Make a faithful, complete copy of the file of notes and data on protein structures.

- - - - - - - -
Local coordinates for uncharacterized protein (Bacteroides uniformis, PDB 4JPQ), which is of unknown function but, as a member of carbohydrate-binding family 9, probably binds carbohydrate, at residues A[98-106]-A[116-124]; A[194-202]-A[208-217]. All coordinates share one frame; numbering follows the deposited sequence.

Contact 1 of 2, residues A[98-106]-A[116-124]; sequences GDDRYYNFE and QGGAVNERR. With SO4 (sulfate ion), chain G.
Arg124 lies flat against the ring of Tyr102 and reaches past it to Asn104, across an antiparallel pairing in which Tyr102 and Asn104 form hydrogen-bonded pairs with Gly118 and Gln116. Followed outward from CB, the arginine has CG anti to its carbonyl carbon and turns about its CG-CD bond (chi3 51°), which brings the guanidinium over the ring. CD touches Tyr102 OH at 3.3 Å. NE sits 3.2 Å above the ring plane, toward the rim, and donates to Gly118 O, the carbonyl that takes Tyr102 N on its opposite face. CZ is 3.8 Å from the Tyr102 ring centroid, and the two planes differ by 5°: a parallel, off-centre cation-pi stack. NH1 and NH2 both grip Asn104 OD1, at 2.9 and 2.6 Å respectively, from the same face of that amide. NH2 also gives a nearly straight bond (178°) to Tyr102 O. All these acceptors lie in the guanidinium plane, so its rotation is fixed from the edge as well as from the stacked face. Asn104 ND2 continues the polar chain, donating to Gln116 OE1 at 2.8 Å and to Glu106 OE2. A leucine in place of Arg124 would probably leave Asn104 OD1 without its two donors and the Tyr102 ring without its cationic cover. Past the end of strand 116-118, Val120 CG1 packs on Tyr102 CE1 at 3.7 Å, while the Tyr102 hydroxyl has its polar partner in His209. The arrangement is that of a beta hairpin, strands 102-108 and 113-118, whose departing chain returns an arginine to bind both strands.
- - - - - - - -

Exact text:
Local coordinates for uncharacterized protein (Bacteroides uniformis, PDB 4JPQ), which is of unknown function but, as a member of carbohydrate-binding family 9, probably binds carbohydrate, at residues A[98-106]-A[116-124]; A[194-202]-A[208-217]. All coordinates share one frame; numbering follows the deposited sequence.

Contact 1 of 2, residues A[98-106]-A[116-124]; sequences GDDRYYNFE and QGGAVNERR. With SO4 (sulfate ion), chain G.
Arg124 lies flat against the ring of Tyr102 and reaches past it to Asn104, across an antiparallel pairing in which Tyr102 and Asn104 form hydrogen-bonded pairs with Gly118 and Gln116. Followed outward from CB, the arginine has CG anti to its carbonyl carbon and turns about its CG-CD bond (chi3 51°), which brings the guanidinium over the ring. CD touches Tyr102 OH at 3.3 Å. NE sits 3.2 Å above the ring plane, toward the rim, and donates to Gly118 O, the carbonyl that takes Tyr102 N on its opposite face. CZ is 3.8 Å from the Tyr102 ring centroid, and the two planes differ by 5°: a parallel, off-centre cation-pi stack. NH1 and NH2 both grip Asn104 OD1, at 2.9 and 2.6 Å respectively, from the same face of that amide. NH2 also gives a nearly straight bond (178°) to Tyr102 O. All these acceptors lie in the guanidinium plane, so its rotation is fixed from the edge as well as from the stacked face. Asn104 ND2 continues the polar chain, donating to Gln116 OE1 at 2.8 Å and to Glu106 OE2. A leucine in place of Arg124 would probably leave Asn104 OD1 without its two donors and the Tyr102 ring without its cationic cover. Past the end of strand 116-118, Val120 CG1 packs on Tyr102 CE1 at 3.7 Å, while the Tyr102 hydroxyl has its polar partner in His209. The arrangement is that of a beta hairpin, strands 102-108 and 113-118, whose departing chain returns an arginine to bind both strands.